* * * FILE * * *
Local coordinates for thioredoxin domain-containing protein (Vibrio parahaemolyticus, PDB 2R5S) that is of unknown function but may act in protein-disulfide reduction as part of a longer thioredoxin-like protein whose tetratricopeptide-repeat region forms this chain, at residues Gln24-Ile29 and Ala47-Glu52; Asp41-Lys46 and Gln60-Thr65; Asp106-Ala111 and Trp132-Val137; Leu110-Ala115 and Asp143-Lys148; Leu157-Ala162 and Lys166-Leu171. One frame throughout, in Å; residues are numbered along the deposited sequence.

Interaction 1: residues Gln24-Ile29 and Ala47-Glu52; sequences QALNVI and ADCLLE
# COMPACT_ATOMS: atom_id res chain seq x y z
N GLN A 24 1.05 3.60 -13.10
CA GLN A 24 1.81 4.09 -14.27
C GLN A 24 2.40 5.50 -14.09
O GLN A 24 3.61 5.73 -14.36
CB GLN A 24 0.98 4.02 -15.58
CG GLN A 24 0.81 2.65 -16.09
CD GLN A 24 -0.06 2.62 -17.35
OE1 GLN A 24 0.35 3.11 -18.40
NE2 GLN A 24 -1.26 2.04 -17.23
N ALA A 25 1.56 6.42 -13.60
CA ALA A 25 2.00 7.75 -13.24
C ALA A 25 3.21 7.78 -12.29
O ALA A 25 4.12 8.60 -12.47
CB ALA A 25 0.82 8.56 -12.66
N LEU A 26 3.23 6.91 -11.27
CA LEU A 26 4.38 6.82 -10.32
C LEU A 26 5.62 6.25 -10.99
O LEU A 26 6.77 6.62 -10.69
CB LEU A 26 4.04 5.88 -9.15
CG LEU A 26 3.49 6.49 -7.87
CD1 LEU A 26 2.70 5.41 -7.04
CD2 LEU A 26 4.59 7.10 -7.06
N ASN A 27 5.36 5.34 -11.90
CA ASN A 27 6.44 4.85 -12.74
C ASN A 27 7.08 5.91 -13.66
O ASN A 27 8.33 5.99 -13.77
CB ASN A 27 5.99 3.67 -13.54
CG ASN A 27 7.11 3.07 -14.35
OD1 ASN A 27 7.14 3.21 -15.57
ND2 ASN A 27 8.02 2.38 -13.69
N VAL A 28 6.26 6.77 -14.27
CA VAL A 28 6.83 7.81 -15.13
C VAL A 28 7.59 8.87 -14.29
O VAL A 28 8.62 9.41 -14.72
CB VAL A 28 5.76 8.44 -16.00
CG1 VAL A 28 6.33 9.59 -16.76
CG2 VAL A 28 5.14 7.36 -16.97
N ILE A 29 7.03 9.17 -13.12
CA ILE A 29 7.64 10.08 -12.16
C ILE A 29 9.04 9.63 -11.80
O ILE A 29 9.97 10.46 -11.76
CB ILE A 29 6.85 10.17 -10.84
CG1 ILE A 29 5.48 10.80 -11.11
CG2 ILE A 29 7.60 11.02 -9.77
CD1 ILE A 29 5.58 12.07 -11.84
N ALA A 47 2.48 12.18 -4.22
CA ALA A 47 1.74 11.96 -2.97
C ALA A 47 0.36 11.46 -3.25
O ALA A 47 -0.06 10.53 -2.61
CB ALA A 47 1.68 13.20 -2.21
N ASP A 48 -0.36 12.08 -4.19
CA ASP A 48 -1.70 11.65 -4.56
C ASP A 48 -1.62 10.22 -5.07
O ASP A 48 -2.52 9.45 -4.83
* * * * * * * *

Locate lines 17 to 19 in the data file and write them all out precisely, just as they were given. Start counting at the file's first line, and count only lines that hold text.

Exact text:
CB ALA A 25 0.82 8.56 -12.66
N LEU A 26 3.23 6.91 -11.27
CA LEU A 26 4.38 6.82 -10.32